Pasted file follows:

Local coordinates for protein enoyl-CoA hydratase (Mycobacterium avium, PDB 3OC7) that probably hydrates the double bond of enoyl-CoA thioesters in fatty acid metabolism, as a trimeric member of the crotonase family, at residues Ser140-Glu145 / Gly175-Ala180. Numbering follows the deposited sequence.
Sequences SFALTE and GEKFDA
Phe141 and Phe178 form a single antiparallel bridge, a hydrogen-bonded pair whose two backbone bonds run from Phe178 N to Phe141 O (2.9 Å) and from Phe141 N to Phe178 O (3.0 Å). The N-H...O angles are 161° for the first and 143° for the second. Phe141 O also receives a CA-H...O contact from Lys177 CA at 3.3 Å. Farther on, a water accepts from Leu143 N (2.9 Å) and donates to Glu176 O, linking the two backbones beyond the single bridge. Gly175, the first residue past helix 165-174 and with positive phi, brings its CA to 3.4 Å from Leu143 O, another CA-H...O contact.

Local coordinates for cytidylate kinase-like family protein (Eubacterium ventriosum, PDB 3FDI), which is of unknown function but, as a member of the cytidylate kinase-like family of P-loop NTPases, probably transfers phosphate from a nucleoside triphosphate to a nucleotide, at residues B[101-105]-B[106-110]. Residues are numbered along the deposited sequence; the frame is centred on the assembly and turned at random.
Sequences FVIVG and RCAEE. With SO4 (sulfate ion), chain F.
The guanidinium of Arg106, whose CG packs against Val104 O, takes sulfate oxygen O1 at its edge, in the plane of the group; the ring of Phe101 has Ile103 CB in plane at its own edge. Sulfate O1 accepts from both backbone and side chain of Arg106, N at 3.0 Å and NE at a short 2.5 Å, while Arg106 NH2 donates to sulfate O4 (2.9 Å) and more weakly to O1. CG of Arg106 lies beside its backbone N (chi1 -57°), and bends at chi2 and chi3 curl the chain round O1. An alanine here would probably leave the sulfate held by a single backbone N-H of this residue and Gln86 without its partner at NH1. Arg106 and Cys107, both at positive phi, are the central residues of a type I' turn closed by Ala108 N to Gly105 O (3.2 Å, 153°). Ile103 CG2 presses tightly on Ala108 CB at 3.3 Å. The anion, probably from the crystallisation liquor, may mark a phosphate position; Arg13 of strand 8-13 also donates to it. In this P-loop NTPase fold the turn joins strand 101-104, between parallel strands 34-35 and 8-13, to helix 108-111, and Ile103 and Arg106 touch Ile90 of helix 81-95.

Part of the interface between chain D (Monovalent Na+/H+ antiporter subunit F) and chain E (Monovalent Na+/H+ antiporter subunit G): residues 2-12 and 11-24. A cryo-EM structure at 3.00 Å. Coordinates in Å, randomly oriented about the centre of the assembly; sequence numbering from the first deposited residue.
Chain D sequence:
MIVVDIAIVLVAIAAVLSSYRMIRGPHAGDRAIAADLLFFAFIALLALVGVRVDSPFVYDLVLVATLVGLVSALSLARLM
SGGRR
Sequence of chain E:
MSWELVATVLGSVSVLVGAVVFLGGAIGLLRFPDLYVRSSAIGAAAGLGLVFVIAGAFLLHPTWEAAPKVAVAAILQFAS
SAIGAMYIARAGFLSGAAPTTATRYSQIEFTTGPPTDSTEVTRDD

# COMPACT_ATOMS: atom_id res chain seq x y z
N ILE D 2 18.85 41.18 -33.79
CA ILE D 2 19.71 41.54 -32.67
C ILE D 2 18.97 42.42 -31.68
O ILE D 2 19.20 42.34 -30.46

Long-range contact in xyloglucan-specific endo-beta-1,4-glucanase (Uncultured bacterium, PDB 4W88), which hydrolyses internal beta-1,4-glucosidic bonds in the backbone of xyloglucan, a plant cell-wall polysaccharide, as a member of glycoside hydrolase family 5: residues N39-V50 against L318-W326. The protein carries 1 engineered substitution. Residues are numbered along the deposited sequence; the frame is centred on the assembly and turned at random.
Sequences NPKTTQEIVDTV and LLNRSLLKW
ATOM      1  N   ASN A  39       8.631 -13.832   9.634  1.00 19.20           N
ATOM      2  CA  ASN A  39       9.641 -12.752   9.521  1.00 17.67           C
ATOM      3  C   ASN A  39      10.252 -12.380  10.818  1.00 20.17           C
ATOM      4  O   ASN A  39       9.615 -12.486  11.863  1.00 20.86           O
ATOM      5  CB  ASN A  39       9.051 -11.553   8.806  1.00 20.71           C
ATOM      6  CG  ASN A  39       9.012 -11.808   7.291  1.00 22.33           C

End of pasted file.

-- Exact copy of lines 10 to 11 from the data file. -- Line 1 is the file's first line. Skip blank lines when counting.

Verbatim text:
SGGRR
Sequence of chain E: